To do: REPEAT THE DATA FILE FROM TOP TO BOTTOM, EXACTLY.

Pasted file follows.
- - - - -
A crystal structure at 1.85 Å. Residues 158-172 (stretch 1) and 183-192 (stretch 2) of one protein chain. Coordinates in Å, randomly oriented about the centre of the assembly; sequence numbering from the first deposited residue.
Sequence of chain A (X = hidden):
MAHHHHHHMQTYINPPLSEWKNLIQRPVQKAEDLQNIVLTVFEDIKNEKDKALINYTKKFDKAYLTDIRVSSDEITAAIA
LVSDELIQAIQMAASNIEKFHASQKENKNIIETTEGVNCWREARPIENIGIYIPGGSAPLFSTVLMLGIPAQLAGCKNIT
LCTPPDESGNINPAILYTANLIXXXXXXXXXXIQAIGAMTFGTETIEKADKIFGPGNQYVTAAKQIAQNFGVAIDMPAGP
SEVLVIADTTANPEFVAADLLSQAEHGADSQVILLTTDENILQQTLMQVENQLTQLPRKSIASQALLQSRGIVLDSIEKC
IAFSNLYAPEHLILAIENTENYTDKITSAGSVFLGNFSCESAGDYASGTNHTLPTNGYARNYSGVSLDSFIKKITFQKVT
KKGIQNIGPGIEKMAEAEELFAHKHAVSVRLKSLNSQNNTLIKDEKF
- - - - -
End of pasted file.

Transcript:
A crystal structure at 1.85 Å. Residues 158-172 (stretch 1) and 183-192 (stretch 2) of one protein chain. Coordinates in Å, randomly oriented about the centre of the assembly; sequence numbering from the first deposited residue.
Sequence of chain A (X = hidden):
MAHHHHHHMQTYINPPLSEWKNLIQRPVQKAEDLQNIVLTVFEDIKNEKDKALINYTKKFDKAYLTDIRVSSDEITAAIA
LVSDELIQAIQMAASNIEKFHASQKENKNIIETTEGVNCWREARPIENIGIYIPGGSAPLFSTVLMLGIPAQLAGCKNIT
LCTPPDESGNINPAILYTANLIXXXXXXXXXXIQAIGAMTFGTETIEKADKIFGPGNQYVTAAKQIAQNFGVAIDMPAGP
SEVLVIADTTANPEFVAADLLSQAEHGADSQVILLTTDENILQQTLMQVENQLTQLPRKSIASQALLQSRGIVLDSIEKC
IAFSNLYAPEHLILAIENTENYTDKITSAGSVFLGNFSCESAGDYASGTNHTLPTNGYARNYSGVSLDSFIKKITFQKVT
KKGIQNIGPGIEKMAEAEELFAHKHAVSVRLKSLNSQNNTLIKDEKF